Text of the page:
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Streamings Greetings: Online services roll out holiday chesnuts for movie-lovers

Dec 07 2017
Posted by: Megan O'Neill
Streamings Greetings:  Online services roll out holiday chesnuts for movie-lovers

By: Joe Nolan

After you’ve opened the presents, greeted the guests and feasted and fêted  your way through a blizzard of cookies and eggnog, there’s no better way to settle into the spirit of the holidays than with a Christmas classic on the small screen. This year, I’ve combed the season’s online offerings to find the films that best reflect The Contributor’s mission of giving and support for all of our Nashville neighbors. 

The Muppet Christmas Carol (1992) 

It’s just not Christmas without a viewing of one of the many adaptations of Charles Dickens’ timeless tale of Ebenezer Scrooge’s transformation from a penny-pinching miser to a joyous, repentant ambassador of love and goodwill. This tale sticks to the traditional story and throws in a few songs, but it’s Michael Caine’s straight, dark and life-affirming turn in the title role that puts this version of the Scrooge tale alongside the best of the bunch. The Muppet Christmas Carol is one of the best Muppet movies ever made, and it’s also a Christmas classic for the ages. Streaming on HBO GO

Once Upon a Sesame Street Christmas (2016) 

Once Upon a Sesame Street Christmas may not catch your ear as the title of a timeless holiday classic, but this Sesame Street origin story makes a great pairing with The Muppet Christmas Carol. Plus, it’s a perfect fit for this list. This story begins on Christmas Eve as Elmo’s father tucks him in for a bedtime story. When Elmo asks, “Why do we leave cookies out for Santa?” his pop weaves a tale about 19th Century Sesame Street when the people of the neighborhood were so cold and mean that Santa Claus’ sleigh regularly passed them by. It was Elmo’s great-great-great-grandmonster who first brought kindness and warmth to the most famous street in kiddom. This story about community and neighborly kindness arrives just in time for the holidays. Streaming on HBO GO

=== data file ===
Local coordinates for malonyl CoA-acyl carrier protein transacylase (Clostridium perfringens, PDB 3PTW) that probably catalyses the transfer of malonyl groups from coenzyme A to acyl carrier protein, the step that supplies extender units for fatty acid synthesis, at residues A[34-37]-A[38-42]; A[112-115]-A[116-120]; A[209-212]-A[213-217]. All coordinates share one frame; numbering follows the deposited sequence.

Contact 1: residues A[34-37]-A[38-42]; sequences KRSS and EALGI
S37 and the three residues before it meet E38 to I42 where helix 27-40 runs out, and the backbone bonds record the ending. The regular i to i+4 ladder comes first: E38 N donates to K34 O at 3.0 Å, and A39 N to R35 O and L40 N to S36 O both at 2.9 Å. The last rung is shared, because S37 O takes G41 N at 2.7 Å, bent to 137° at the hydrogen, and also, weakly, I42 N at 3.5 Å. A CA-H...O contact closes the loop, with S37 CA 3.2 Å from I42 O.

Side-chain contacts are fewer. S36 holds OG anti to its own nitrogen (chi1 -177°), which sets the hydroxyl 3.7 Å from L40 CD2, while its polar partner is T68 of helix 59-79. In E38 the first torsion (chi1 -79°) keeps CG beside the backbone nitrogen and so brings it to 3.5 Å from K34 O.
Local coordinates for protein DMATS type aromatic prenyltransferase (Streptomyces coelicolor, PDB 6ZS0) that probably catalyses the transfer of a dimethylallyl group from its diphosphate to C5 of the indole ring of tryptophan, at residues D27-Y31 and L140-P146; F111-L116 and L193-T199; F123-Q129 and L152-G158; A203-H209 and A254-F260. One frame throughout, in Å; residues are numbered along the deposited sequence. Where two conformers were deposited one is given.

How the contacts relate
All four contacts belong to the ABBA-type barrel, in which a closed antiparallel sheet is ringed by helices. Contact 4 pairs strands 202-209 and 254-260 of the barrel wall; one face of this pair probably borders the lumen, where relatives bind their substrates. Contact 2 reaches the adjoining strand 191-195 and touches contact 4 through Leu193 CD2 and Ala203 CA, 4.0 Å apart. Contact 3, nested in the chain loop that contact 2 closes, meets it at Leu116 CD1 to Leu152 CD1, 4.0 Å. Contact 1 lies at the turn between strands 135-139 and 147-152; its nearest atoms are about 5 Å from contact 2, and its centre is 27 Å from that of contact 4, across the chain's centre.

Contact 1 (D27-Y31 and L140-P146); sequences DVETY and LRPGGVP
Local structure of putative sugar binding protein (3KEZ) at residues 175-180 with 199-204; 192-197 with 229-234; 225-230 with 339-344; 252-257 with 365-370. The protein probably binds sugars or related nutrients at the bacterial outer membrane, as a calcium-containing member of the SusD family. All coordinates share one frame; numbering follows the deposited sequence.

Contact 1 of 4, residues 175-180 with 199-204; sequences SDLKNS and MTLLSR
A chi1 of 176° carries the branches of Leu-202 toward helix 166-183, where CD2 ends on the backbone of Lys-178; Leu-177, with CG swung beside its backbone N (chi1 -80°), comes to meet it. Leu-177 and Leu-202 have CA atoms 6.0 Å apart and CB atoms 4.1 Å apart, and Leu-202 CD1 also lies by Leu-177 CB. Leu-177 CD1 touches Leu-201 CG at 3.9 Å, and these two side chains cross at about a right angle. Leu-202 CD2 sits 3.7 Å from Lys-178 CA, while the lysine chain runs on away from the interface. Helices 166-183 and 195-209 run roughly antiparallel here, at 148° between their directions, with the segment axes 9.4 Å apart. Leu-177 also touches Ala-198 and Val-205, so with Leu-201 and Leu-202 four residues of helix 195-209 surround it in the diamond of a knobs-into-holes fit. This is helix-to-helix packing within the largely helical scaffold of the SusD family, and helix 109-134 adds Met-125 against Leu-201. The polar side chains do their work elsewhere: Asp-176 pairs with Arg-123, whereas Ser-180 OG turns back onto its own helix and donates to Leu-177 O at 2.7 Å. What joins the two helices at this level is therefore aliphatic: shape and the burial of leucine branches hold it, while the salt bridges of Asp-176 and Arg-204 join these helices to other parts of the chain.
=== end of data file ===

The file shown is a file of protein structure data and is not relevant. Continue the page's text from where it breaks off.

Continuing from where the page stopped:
The Nightmare Before Christmas (1993)

A Christmas story wrapped in a Halloween puppet show, The Nightmare Before Christmas is a celebration of the stop-motion animation that originally brought seasonal classics like Rudolph the Red-Nosed Reindeer and Santa Claus is Comin’ to Town to life. Of course, Tim Burton’s unforgettable story about Jack Skellington’s quest for the Christmas spirit is more complicated than that, but at its core The Nightmare Before Christmas reminds us that there are no outcasts among us this time of year and that the holiday season is for everyone. Streaming on Netflix

Pee-Wee’s Playhouse: Christmas Special (1988)

Also known as Christmas at Pee-Wee’s Playhouse, this holiday hoopla from the heyday of Pee Wee Herman’s Saturday morning television show is easily the most bizarre and subversive pick on our list this holiday season. Essentially a send-up of contemporaneous network television holiday specials, this cheeky chestnut features an all-star cast in a musical variety show that revels in seasonal punchlines from yellow snow to fruit cake. This is by far the campiest Christmas celebration ever made for the small screen, and a who’s who of gay icons — Cher, Oprah Winfrey, Dinah Shore, Joan Rivers, Grace Jones, Zsa Zsa Gabor, K.D. Lang, Charo and Little Richard all pop in to the playhouse for a sloshing mugful of seasonal cheer. Of course, Pee-Wee Herman is an eternal child, and the magical thinking that evokes the Christmas spirit gives this special the license to be alternately sexy and cheerful, fabulous and merry while still maintaining the candy-striped veneer of a holiday special for kids. Nearly three decades of Pee-Wee’s Playhouse: Christmas Special is still totally bizarre, but it’s also another example of a holiday celebration in which everyone is invited to join. Streaming on Netflix

Die Hard (1988)

Another Christmas classic from 1988, this Bruce Willis action-thriller plays like the polar opposite to the Pee-Wee special: NYPD detective John McClane heads to Los Angeles on Christmas Eve in hopes of reconciling with his estranged wife at her office Christmas party. When a group of German terrorists seize the tower where the Nakatomi corporation is celebrating, McClane is the only person at the party not taken hostage. The cat-and-mouse game that follows made Willis a bona fide movie star while also proving that cops, terrorists, crashing cars, exploding windows and countless bullets could fill a Christmas stocking just as well as candy canes and sugar plums. It makes our list because, in the end, Die Hard is a love story about a family man trying to make good. I also included it because this one screens at midnight at the Belcourt on Friday, Dec. 22. Yippie Ki Yay.


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